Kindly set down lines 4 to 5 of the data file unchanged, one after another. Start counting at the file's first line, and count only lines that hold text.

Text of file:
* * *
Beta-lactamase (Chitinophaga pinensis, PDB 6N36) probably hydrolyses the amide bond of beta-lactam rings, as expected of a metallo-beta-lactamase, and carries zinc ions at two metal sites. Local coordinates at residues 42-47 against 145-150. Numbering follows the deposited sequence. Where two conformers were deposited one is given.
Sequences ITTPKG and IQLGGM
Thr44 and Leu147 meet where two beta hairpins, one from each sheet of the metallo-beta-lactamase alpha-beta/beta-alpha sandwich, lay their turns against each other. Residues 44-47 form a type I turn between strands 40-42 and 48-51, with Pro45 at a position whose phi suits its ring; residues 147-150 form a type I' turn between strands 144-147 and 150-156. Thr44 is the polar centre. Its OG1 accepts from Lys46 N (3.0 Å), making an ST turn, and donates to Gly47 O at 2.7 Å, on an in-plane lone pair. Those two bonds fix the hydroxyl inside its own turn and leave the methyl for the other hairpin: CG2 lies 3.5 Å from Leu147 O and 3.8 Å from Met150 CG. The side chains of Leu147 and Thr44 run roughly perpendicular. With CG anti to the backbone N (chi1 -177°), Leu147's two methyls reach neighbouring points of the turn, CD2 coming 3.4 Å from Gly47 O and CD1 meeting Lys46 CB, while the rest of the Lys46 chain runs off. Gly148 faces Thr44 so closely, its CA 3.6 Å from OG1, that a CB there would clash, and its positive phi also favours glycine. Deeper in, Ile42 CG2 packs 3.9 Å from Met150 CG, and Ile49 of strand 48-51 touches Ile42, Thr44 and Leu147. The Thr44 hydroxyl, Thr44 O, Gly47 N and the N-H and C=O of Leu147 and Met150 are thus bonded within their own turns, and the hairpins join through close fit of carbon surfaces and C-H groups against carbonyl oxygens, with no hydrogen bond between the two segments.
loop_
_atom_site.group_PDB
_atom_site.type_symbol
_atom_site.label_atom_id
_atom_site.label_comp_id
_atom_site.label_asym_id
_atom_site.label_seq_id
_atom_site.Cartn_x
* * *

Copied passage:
loop_
_atom_site.group_PDB